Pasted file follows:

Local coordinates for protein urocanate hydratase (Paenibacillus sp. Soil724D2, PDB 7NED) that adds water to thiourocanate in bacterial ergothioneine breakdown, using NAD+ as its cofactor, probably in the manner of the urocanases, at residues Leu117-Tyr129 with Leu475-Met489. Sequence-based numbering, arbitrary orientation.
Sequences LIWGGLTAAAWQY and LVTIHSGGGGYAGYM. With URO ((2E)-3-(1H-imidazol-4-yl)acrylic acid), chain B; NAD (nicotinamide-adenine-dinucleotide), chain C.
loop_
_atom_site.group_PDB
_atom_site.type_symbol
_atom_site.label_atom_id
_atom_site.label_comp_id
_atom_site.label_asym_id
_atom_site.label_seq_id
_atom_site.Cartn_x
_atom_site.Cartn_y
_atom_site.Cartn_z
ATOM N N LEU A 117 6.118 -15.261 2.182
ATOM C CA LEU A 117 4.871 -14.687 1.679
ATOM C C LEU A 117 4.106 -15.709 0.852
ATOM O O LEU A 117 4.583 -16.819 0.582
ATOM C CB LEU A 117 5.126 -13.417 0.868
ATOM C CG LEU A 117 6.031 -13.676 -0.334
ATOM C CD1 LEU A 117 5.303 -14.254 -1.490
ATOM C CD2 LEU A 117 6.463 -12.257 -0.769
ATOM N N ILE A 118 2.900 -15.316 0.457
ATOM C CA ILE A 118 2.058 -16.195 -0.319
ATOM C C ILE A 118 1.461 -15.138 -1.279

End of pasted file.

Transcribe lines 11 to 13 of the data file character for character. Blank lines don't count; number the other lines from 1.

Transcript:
_atom_site.Cartn_y
_atom_site.Cartn_z
ATOM N N LEU A 117 6.118 -15.261 2.182